While UD sits on her ass and reads Timothy Snyder on the fight against fascism, Kristi Balden gets up and fights and wins against it. I salute her.

December 10th, 2023
“The mandatory hijab imposed by the government is neither a religious obligation nor a cultural tradition, but rather a means of maintaining authority and submission throughout society.”

Narges Mohammadi’s Nobel Peace Prize address.

November 19th, 2023
“Haley Says She Disagrees with Trump’s ‘Vermin’ Remark”

What political courage.

She even had the guts to clarify:

“I think he means well.”

Or, in the original German: “Ich denke, er meint es gut.”

September 19th, 2023
‘She had planned to retire this year before she was asked to serve as acting president.’

Temple’s acting president died of what sounds like a sudden heart attack during a university event today.

May 30th, 2023
Outrage, Enthusiasm: It doesn’t matter which one she provokes.

Her noose dress has done its job. Tons more people are talking about the increasingly bloody theocrats running Iran. Good on ya, Mahlagha Jaberi.

Here’s hoping images of your unfettered beauty reach the coerced hijabis of your home country.

May 29th, 2023
Update, Alternative Graduation Ceremony, New College Florida.

The event went off rather better than the hilarious DeSantis campaign launch. 90 of the school’s 119 graduates attended.


May 17th, 2023
“Islam forbids female circumcision.” 

This year’s Templeton Prize winner is an African woman who has made it her life’s work to destroy this scourge. Her against-all-odds life story is every bit as inspirational as you’d imagine. At age 85, she’s busy training hundreds of midwives at the hospital she founded.

March 30th, 2023
‘Ms. Bluestein hopes that the Vermont residency requirement will soon be lifted. She said she was glad she would not be “at cancer’s mercy” and could instead make her “own decisions about when I have had just about all I intend to take from this latest cancer.”’

Vermont is close to waiving in-state requirements for end of life medication.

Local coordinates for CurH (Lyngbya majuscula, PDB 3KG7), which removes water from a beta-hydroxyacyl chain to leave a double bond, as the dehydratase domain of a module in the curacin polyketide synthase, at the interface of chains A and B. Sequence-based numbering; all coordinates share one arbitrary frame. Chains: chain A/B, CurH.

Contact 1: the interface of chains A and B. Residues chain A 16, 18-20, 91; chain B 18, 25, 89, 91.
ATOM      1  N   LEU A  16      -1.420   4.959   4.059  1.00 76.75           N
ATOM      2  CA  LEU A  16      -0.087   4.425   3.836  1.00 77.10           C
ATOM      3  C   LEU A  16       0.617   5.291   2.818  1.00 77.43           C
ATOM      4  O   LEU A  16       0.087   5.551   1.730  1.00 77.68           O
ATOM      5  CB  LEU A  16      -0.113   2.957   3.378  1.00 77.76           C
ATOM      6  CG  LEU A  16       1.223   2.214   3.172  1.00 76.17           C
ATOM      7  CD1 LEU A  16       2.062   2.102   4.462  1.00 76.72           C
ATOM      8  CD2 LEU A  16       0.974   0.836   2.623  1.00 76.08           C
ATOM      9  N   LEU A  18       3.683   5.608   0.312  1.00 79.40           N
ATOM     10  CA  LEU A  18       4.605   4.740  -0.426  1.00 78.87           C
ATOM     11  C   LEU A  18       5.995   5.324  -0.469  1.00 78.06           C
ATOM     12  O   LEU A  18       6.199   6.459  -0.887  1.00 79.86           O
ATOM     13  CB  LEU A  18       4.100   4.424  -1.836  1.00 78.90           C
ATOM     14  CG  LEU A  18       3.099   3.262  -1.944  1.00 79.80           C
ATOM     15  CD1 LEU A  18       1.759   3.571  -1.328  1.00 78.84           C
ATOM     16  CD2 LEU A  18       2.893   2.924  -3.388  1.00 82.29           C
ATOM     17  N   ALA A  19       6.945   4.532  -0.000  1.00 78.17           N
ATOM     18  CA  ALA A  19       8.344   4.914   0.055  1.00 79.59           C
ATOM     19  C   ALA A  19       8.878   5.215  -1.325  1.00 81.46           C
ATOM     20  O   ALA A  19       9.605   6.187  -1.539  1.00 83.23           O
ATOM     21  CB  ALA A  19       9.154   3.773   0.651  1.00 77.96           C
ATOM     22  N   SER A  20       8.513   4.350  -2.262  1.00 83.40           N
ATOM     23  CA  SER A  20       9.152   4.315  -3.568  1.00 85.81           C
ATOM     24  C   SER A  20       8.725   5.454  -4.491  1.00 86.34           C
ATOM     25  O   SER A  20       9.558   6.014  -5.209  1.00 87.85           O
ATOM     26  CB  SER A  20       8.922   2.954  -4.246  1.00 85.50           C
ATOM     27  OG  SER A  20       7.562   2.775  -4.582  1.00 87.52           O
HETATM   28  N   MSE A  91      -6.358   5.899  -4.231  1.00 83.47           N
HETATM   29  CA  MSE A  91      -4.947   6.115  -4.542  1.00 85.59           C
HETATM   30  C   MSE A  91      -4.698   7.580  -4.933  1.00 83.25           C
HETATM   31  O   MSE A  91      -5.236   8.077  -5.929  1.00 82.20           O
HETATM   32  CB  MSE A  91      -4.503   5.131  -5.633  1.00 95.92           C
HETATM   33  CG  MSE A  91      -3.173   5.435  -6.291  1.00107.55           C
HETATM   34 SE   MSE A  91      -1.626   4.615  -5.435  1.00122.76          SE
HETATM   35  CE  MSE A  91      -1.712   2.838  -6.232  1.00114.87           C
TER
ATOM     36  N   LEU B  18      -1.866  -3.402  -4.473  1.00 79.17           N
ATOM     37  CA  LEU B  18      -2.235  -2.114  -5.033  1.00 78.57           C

March 10th, 2023
Georgia on My Mind.

Photo: Valeria Mongelli/AFP via Getty Images

[T]housands of Georgians took to the streets of the country’s capital Tbilisi for two days of protests, waving EU flags and facing down riot police armed with water cannons and tear gas. The contentious [now withdrawn] legislation would have required all organizations that receive more than 20 percent of their funding from abroad to register as foreign agents. The Georgian law was widely viewed as inspired by Vladimir Putin…



Georgia, Georgia
The whole day through
As you march toward
Your place in the EU

I said Georgia
Georgia, what joy I find
Freedom’s old sweet song
Keeps Georgia on my mind

Other arms reach out to you
Other eyes lie viciously
Still in peaceful crowds I see
The road leads back to you

February 26th, 2023
My friend Tanja wins the Order of Merit, Bukowina/Chernivtsi, for her work on behalf of Ukraine.

Her husband Chad stands with her.


February 26th, 2023
“Whether the [Iranian] government likes to admit it or not, … the era of the forced hijab is over.”

This NYT article from the streets of Tehran features photos of Iranian women routinely going about the city without the hijab which – thanks to the vicious mullahs running the joint – millions of citizens now actively hate. Nothing like jailing and killing women because of their headgear to make yourself real popular.

And don’t forget – it’s not just the hijab.

Iran’s hijab law mandates that women and girls over 9 cover their hair, and that they hide the curves of their bodies under long, loose robes.

So the regime seems to have caged the young males they used to let loose among the population to attack unswaddled women. Maybe the government will bring back the morality police and maybe they won’t; the nuts are now talking about “warning women by text message, denying them civic services or blocking their bank accounts.”

Well, the war against women will always rage in theocracies; whether it’s waged crudely by killing them, or suavely by stalking them and making it impossible for them to live a normal life, the predilection to torture women into one or another form of invisibility will always be the most noteworthy and enduring feature of fundamentalist religious states/organized groupings of any kind. Given the Iranian state’s vileness and its power (authorities are already going after this incredibly brave woman — get a load of the way she HURLS the hijab to the floor! Note the lusty cheers.), it’s astoundingly impressive the way millions of Iranian women are just saying fuck you come and get me.